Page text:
The other day I was walking around A.C. Moore with my friend Aline. She was shopping for teacher supplies and I was telling her all about the latest idea for a story that had popped into my head. It’s a story that I won’t have time to write for years at least, but there it was in my head anyhow.
As I narrated the plot as far as it had come to me she paused and laughed and said, “It must be really interesting inside your head.”
“You have no idea,” I replied. “But hey, I never get bored.”
It’s true. I always have one story, or more likely half a dozen, zipping around my mind at any given time. At times various friends like Aline have marveled at how all of those stories appear and how I’m able to nurture them into being. I mean, I’m a writer, it comes naturally to me. But not everyone is like that (thank God!).
So it got me thinking….
True, my brain just works in stories. But I also have a whole bag of tricks when it comes to formulating and sustaining a novel as I write it. These aren’t writing techniques, storyboards, character diagrams, or anything technical at all. My writing tools are much more emotional. You could even call them sensual. I know there are other writers out there who employ similar goofy methods to stay engaged with the story, but just in case, I think I’ll share some of them with you.
By the way, I employ these techniques as a reader too. So if you happen to be reading this and you’re not a writer, do not despair! You might find this interesting too. This is what the nutty people who write the books you read do.
So let’s start with creating sensual characters.
My writer-hero, J.K. Rowling, was once asked how she felt about the casting of the Harry Potter movies, if she now sees Daniel Radcliffe, Rupert Grint, and Emma Watson in her mind’s eye when she writes. Her answer was an emphatic no. She has her image of what each of her characters look like and it’s nothing like any of the actors who were cast for the films. With one notable exception. The casting of Evanna Lynch as Luna Lovegood was to perfect, in Rowling’s estimation, that she now sees the actress in her mind as the character.
I have a background in theater, so when I create characters I instantly cast real people in the roles. Nine times out of ten I cast famous actors, but sometimes I cast people I know. The series I’m currently working on – Historical Romance set in Montana in 1895 – actually has three characters who are based off of people I have known in real life. One is a friend from childhood, one a good friend from high school, and the third is a man I used to work with (and had a bit of a crush on).
But usually it’s famous people. Like this guy, for instance. Yeah, you might recognize him as Ben Linus from Lost. Believe it or not, he’s the hero in my current work in progress. Yes, I have strange taste in men. So what made me decide to cast someone who was creepy and manipulative in Lost as a charming businessman with a tragic past running a general store in a tiny Montana town? It’s the look in Michael Emerson’s eyes when he plays characters who have so much to hide. Fits perfectly.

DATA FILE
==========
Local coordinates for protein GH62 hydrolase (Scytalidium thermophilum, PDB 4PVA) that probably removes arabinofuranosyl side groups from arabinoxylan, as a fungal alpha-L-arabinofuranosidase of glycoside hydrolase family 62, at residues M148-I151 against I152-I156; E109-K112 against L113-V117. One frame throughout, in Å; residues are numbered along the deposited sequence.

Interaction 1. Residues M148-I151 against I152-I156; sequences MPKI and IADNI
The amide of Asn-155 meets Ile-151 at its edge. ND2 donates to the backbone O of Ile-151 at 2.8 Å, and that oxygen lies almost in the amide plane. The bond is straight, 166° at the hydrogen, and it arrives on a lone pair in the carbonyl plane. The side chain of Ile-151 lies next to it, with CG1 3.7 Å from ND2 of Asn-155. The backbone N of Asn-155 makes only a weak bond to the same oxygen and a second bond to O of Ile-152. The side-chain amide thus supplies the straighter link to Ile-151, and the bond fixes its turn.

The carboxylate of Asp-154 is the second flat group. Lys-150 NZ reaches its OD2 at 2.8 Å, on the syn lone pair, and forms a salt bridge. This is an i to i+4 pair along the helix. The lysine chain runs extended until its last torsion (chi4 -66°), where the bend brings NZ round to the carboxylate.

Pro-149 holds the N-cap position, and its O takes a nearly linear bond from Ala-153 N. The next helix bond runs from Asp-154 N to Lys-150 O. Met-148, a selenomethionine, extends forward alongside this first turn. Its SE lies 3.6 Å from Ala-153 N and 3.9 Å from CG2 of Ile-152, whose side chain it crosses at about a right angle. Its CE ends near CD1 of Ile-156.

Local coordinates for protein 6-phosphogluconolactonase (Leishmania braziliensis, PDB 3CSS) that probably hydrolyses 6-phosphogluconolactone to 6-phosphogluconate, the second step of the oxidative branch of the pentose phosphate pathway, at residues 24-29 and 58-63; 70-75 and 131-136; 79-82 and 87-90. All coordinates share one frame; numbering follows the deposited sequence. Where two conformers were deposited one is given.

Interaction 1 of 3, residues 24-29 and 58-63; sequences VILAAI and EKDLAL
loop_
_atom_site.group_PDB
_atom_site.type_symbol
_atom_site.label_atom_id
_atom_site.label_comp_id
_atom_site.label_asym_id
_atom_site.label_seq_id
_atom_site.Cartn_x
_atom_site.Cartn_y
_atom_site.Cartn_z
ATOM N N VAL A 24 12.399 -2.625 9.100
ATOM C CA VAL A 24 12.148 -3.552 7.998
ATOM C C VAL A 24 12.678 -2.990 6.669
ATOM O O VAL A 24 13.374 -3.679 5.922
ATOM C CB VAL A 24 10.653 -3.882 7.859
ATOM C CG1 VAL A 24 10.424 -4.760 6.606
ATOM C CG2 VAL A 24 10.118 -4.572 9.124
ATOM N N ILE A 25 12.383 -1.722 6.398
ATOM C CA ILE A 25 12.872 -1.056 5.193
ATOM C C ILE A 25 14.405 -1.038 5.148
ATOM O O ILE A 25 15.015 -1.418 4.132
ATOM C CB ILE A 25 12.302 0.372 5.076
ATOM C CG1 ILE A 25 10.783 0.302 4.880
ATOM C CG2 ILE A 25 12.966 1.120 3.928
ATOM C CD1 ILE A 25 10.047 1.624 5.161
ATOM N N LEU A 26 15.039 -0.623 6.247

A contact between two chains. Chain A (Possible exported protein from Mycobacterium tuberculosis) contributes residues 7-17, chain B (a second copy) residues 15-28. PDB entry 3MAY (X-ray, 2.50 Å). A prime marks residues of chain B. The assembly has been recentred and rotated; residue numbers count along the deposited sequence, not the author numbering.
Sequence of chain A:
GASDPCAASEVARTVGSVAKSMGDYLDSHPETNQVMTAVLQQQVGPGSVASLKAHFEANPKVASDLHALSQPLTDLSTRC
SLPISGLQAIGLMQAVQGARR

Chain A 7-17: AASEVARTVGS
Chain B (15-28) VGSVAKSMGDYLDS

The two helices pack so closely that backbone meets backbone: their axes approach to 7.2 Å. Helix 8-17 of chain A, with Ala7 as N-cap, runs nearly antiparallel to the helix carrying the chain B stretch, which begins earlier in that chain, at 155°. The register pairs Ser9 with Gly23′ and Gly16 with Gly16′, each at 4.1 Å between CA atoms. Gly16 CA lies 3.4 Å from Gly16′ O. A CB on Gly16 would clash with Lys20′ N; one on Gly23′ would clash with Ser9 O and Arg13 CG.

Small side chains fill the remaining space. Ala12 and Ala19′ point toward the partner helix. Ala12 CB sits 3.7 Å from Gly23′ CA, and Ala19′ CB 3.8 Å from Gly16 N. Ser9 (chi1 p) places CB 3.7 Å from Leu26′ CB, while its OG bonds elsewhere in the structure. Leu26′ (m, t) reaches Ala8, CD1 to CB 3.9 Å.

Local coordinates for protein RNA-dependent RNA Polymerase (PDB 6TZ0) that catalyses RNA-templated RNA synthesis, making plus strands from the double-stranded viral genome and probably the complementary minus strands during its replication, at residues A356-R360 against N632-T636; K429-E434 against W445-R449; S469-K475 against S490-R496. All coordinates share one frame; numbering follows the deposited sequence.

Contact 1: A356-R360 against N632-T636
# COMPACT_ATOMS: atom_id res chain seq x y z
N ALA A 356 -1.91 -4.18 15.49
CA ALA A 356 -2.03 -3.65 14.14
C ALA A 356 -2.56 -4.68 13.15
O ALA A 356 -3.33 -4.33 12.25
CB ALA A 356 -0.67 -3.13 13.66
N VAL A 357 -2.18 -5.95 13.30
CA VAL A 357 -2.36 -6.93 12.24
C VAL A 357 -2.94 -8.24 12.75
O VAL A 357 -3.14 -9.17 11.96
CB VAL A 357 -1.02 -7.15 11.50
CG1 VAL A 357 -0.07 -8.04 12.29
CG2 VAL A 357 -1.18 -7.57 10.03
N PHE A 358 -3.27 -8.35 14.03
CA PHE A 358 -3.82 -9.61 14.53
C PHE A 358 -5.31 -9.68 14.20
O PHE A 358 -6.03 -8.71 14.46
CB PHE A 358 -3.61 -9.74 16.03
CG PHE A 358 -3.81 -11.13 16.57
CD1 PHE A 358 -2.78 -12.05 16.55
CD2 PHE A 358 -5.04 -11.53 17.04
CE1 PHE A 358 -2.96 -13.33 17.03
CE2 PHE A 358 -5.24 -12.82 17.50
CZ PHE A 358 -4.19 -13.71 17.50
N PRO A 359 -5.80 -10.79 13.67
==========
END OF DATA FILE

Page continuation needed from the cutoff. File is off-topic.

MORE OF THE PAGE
The key to casting characters is to love people. I think it might also be the vain attempt to try to understand them too. I’m a sucker for a talented actor, no matter what he looks like. The same goes for casting heroines. Yeah, sure, this is Amy Adams. We all know that. But when I saw this particular picture I was so taken by the fresh, somewhat naïve optimism it suggested to me that I cast her as the heroine, Ruby, in the novel I was working on in January. Has Amy Adams ever played any role close to the character of Ruby? Nope. But having her inhabit the character in my mind as I wrote the first draft helped me to visualize what she was doing and why.
How about this guy. Chances are you have no idea who this is. To me this picture represents the absolute essence of my character Jack from The Loyal Heart and The Faithful Heart. I printed out this picture and pasted it directly above my computer when I was writing The Faithful Heart. In my mind’s eye every move Jack made, every word he spoke, had this image attached to it.
Interestingly enough, when I showed this picture to one of my friends who read the books she was surprised. That wasn’t at all how she had pictured Jack. Does that matter? No, not at all. In fact, I think it’s better that the reader conjure up their own idea of what the characters in the books they’re reading look like. And I have to admit that nine out of ten romance novels I read have a hero that ends up looking like Richard Armitage in my mind’s eye.
So why bother casting your characters at all?
Because whether you know it or not, writing is a sensual game. You get the best results when all of your senses are engaged. I feel like I’m able to describe actions and expressions and even motivations so much better when I have something physical and visual to pin them to. In the past when I’ve created characters without knowing what they look like they’ve always turned out two-dimensional and lacking.
I should also add that in reality I have a very small pool of actors who light my fire who I use over and over again (no pun intended). At last count I think I have cast Richard Armitage as the hero in about 8 different novels. There’s no harm in that. If I work my stories right you’d never know.
So how about you? Is it just me who does this or are there other writers out there who cast their characters?
If you’re a writer and you don’t work this way, by the way, I highly recommend giving it a try.